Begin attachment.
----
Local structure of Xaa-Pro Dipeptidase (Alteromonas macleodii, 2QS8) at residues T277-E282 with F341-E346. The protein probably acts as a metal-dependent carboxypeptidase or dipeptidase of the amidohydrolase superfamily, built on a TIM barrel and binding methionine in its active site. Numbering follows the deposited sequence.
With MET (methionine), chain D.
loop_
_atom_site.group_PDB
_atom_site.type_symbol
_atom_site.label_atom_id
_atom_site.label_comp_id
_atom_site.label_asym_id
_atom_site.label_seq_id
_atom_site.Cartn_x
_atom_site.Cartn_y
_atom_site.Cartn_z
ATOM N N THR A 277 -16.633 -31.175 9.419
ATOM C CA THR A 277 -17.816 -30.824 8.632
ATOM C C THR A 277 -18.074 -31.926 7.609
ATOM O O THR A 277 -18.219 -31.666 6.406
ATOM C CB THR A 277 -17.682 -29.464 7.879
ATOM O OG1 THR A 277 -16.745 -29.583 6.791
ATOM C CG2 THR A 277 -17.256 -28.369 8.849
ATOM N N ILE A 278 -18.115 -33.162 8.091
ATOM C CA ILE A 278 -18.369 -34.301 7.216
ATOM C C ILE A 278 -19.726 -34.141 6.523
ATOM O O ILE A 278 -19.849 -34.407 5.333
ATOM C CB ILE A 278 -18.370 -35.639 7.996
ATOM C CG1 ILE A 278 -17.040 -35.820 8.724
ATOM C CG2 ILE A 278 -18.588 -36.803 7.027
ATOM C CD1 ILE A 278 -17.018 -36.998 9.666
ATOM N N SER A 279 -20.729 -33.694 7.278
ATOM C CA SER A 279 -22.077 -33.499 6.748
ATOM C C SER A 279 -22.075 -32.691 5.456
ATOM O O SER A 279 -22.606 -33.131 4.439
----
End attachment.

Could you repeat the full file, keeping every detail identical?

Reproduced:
Local structure of Xaa-Pro Dipeptidase (Alteromonas macleodii, 2QS8) at residues T277-E282 with F341-E346. The protein probably acts as a metal-dependent carboxypeptidase or dipeptidase of the amidohydrolase superfamily, built on a TIM barrel and binding methionine in its active site. Numbering follows the deposited sequence.
With MET (methionine), chain D.
loop_
_atom_site.group_PDB
_atom_site.type_symbol
_atom_site.label_atom_id
_atom_site.label_comp_id
_atom_site.label_asym_id
_atom_site.label_seq_id
_atom_site.Cartn_x
_atom_site.Cartn_y
_atom_site.Cartn_z
ATOM N N THR A 277 -16.633 -31.175 9.419
ATOM C CA THR A 277 -17.816 -30.824 8.632
ATOM C C THR A 277 -18.074 -31.926 7.609
ATOM O O THR A 277 -18.219 -31.666 6.406
ATOM C CB THR A 277 -17.682 -29.464 7.879
ATOM O OG1 THR A 277 -16.745 -29.583 6.791
ATOM C CG2 THR A 277 -17.256 -28.369 8.849
ATOM N N ILE A 278 -18.115 -33.162 8.091
ATOM C CA ILE A 278 -18.369 -34.301 7.216
ATOM C C ILE A 278 -19.726 -34.141 6.523
ATOM O O ILE A 278 -19.849 -34.407 5.333
ATOM C CB ILE A 278 -18.370 -35.639 7.996
ATOM C CG1 ILE A 278 -17.040 -35.820 8.724
ATOM C CG2 ILE A 278 -18.588 -36.803 7.027
ATOM C CD1 ILE A 278 -17.018 -36.998 9.666
ATOM N N SER A 279 -20.729 -33.694 7.278
ATOM C CA SER A 279 -22.077 -33.499 6.748
ATOM C C SER A 279 -22.075 -32.691 5.456
ATOM O O SER A 279 -22.606 -33.131 4.439